Whitman Hospital offers 3D mammography™ technology—an extraordinary technology that lets your doctor see breast tissue in a way never before possible! Our new breast imaging system from Hologic—a world leader in digital mammography—is the most exciting advancement in breast cancer detection in over 30 years.
Did you know? The 5-year survival rate for breast cancer found in its early stage is 88%.*
Early detection is the key
Although there has been a decline in the rate of deaths from breast cancer in recent years, it is still the second leading cause of cancer death in women, exceeded only by lung cancer. Studies have shown that, when detected early, the chance for successful treatment of breast cancer is nearly 100%.
Methods for early detection of breast cancer include clinical examinations by a healthcare professional and mammography. In most cases, mammography can identify an abnormal breast mass as much as two years before it can be detected by touch.
Some physicians also recommend a monthly breast self examination for all women beginning at the age of 20, following proper training by a qualified healthcare professional.
A mammogram is an x-ray examination of the breasts, used to detect and diagnose breast diseases. Screening mammography is used as a preventive measure for women who have no symptoms of breast disease.
A screening mammogram usually involves two views of each breast. Diagnostic mammography involves additional views of the breast, and is used when an abnormality is found during screening, or in women who have breast complaints, such as a breast mass, nipple discharge, breast pain, or skin irritation.
Mammography is a very safe procedure that uses low doses of radiation to produce high quality x-rays.
Two kinds of mammograms are available:
- Screen-film mammography
- Digital mammography
In screen-film mammography, the breast image is captured on x-ray film. The film is then developed, and a physician who specializes in the interpretation of x-rays and other types of diagnostic imaging studies, reviews the films on a high-intensity light box.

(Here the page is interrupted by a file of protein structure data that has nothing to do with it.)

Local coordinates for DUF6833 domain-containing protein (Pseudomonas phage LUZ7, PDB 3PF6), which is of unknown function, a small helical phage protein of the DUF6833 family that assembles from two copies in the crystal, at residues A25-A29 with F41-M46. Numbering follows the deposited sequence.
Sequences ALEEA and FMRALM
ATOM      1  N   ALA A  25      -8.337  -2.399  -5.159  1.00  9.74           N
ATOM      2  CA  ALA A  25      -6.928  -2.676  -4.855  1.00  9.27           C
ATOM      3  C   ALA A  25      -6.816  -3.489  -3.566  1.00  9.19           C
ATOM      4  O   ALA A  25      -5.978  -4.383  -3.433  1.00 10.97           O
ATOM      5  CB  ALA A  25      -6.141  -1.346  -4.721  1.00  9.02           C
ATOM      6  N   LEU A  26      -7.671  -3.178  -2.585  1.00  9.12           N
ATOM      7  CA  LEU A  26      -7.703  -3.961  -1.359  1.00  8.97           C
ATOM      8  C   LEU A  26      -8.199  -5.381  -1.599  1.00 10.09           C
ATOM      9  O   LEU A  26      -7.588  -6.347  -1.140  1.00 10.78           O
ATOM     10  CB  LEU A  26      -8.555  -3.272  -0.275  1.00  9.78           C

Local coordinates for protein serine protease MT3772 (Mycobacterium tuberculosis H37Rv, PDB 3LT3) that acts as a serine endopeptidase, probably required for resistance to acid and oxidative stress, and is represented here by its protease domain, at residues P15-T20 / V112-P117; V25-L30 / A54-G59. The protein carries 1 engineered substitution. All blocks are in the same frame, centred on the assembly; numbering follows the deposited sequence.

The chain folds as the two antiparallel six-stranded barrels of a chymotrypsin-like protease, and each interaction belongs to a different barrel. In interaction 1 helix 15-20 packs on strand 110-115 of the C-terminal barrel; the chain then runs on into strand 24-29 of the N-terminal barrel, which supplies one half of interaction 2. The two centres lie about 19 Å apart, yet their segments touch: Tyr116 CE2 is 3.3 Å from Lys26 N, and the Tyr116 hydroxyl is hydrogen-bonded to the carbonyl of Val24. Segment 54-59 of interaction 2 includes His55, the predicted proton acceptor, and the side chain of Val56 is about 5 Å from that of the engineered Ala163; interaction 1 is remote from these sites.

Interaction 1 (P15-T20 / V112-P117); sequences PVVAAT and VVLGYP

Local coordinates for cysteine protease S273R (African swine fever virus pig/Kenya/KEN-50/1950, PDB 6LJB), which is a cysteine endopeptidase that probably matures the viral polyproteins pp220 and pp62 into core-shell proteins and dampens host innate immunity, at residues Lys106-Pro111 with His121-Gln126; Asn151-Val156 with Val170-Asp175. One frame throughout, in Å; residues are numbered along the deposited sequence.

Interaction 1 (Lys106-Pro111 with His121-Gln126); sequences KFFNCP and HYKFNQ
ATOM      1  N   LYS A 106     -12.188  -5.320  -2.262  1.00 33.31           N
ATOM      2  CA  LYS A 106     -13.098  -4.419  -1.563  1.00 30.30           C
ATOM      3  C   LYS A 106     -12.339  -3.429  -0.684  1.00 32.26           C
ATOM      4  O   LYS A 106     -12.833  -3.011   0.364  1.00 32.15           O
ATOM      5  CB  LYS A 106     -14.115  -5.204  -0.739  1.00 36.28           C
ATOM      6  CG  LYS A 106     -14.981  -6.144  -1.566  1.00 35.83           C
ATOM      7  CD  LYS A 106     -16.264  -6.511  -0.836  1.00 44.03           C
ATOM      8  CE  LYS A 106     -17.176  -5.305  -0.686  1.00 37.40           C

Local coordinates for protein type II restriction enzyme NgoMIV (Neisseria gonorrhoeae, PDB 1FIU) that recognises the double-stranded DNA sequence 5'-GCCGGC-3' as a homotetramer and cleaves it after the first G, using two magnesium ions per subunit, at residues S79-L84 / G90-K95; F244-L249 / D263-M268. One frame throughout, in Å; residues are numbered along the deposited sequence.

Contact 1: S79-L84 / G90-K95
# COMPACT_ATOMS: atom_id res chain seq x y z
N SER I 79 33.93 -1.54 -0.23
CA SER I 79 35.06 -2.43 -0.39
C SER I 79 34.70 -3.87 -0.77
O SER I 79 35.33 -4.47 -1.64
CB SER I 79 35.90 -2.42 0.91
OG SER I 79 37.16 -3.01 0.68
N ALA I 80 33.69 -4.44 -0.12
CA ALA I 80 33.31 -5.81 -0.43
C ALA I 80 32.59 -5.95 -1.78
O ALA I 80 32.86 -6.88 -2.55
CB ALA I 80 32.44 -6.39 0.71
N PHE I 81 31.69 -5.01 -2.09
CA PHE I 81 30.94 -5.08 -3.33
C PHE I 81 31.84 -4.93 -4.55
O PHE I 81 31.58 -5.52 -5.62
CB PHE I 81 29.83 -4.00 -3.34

In digital mammography, the breast image is captured on specially designed digital detectors. The digital detector converts x-rays into an electrical signal, which is then sent to a computer. The radiologist can review the digital mammogram on a high-resolution computer monitor.
The American Cancer Society recommends that all women have a baseline screening mammogram between the age of 35 and 40 and that beginning at the age of 40, women have an annual screening mammogram.
In addition to annual screening for women 40 and older, women with certain risk factors should discuss an appropriate screening program with their physician.
Some of the known risk factors for breast cancer include:
- Family or personal history of breast cancer
- Early menstrual onset/late onset menopause
- Use of oral contraceptives
- Use of hormone replacement therapy
- Alcohol use (2 or more drinks/day)
- If you have had mammograms in different facilities, call those facilities in advance and arrange to have your previous mammograms, reports and any other treatment reports forwarded.
- Do not wear deodorant, powder or cream under your arms as it may interfere with the quality of your mammogram.
- You will need to undress above the waist and will be given a wrap to wear during the mammogram.
- You and a breast imaging technologist will be the only ones present during the mammogram. The technologist will position each breast, one at a time, on the mammography equipment. The breast will then be compressed, and the x-ray will be taken.
- If you are having a screen-film mammogram, the technologist will take all of the x-rays needed for the examination. She will then develop the films before you leave, to make sure each film shows the right view and exposure.
- If you are having a digital mammogram, each x-ray will appear on the technologist’s computer screen, and she will be able to make sure each image shows the right view before positioning you for the next x-ray.
- The entire procedure should take about 20 minutes.
Breast compression may cause some discomfort for a brief time during each x-ray, but it should not be painful. Breast compression helps obtain better images by:
- Spreading out the breast so the maximum amount of tissue can be examined.
- Allowing a lower x-ray dose to be used, since the x-ray beams pass through a thinner amount of tissue.
- Holding the breast in place to prevent blurring caused by motion.
If you have sensitive breasts, schedule your mammogram at a time of the month when your breasts will be less tender. In general, the week after a period is when breasts are less tender
Your mammogram will be read by a radiologist. The radiologist will send a report to your physician and your physician will notify you of the results
For additional information on breast health, call the American Cancer Society at 1.800.ACS.2345 or visit www.hologic.com.
Click here for details on breast cancer screening guidelines as recommended by the American Society of Breast Cancer Surgeons.
PAINT THE TOWN PINK
If you or someone you know is in need of financial assistance for breast health services please click here for details on Paint the Town Pink and the fund created for Whitman County residents.